[box] INDIA SECRETARIAL PRACTICE 2015-#1 Triggers for the Study[/box]
Our Ease of Business warriors face no less a challenge than what young Abhimanyu faced in the Mahabharata. Confronted with Chakravyuha, Abhimanyu entered the formation but could not exit. The situation is no different today. To use a different mythology, easing the way for business is a Herculean task given the existing spate of regulations. What is more concerning is that many attempts to ease the regulations often produces results to the contrary. Given the current enigma, what could a modern day Arjuna do?
Looking at the top ranked countries in the Ease of Doing Business survey, we see Singapore, New Zealand and Denmark, countries which have few regulations but strict implementation. Given this reality, could the hypothesis of a vicious or virtuous cyclic relationship between regulations, implementation and enforcement be valid?
More often than not, the need for new regulations are triggered by a corporate scandal or stock market bubble burst. Given the visible and large loss, the implementation cost is often ignored or justified given the outrage. Either way, the regulation is enacted and becomes enforceable. If the new regulations are not strictly enforced, it is a matter of time before we have another corporate scandal or stock market bubble burst, leading to another set of regulations. Again as the new regulations ignore the implementation cost, the regulation itself is ignored and not enforced. This leads to a vicious cycle of stringent regulations on paper with little or no enforcement. In this environment, the god fearing rule following business is brought to a standstill, even as the country slips into the bottom ranks on the Ease of Doing business index.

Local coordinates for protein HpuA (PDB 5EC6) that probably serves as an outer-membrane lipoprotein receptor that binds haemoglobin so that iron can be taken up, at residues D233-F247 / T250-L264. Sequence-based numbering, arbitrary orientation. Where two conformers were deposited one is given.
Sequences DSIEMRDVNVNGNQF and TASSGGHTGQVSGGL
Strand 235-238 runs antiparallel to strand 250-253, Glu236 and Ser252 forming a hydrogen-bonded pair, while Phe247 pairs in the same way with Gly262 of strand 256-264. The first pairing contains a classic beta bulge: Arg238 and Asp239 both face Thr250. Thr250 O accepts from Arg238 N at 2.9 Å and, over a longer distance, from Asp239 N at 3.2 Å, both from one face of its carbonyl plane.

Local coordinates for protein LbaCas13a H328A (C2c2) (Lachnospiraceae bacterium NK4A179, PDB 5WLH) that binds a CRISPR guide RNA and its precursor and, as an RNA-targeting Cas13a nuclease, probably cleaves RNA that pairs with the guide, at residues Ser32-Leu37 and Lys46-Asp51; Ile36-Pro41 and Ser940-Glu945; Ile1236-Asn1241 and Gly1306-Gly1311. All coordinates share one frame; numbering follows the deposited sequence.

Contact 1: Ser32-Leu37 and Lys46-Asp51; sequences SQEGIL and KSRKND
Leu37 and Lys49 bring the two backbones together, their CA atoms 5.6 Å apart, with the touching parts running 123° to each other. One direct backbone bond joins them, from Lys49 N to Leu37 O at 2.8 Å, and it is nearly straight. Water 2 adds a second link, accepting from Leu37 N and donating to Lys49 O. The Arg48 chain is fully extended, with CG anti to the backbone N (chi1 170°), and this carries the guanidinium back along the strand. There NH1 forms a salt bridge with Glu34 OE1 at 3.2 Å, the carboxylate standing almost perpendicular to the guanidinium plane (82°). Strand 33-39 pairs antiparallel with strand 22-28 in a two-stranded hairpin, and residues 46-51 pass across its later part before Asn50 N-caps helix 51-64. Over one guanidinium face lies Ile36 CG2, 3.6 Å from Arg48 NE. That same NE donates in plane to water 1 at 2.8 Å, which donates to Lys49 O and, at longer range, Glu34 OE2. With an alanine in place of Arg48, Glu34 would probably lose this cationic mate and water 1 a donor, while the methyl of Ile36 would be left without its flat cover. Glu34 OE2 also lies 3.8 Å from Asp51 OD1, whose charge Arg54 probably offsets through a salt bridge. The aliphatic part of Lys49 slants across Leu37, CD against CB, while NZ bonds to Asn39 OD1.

In contrast, there is a virtuous cycle of relationship between regulations, implementation and enforcement. Here too, the reaction to a corporate scandal or stock market bubble is more regulations. Again in the initial stages the cost of implementation is often ignored. But as the regulations are strictly enforced, the cost of enforcement comes up as a defence for non-compliance or it makes the economy unattractive. This forces the regulators to modify regulations using a Cost Benefit Analysis. Given this cycle, it is a matter of time, before regulations that have high costs are discarded and the regulations that continue are justified by their Cost Benefit Analysis. Sarbanes Oxley Act, in the United States is an apt example where cost of compliance was repeatedly quantified to show its dis-functionality.
In the Indian business environment enactment of the Companies Act, 2013 is the most significant change since the beginning of the new millennium. This act replaced an act enacted in 1956, with the stated objective of easing regulations and promoting Ease of Doing Business. Large parts of the act came into force from April 1, 2014. Our report INDIA SECRETARIAL PRACTICE 2015 looks at the state and ease of implementation of the Companies Act, 2013 by the leading companies in India represented by the Nifty 50. Our report focuses on six areas: Board Composition and Sub-committees, Secretarial Audit, Corporate Social Responsibility, Directors Report, Company Secretary and the Notice for Annual General Meeting.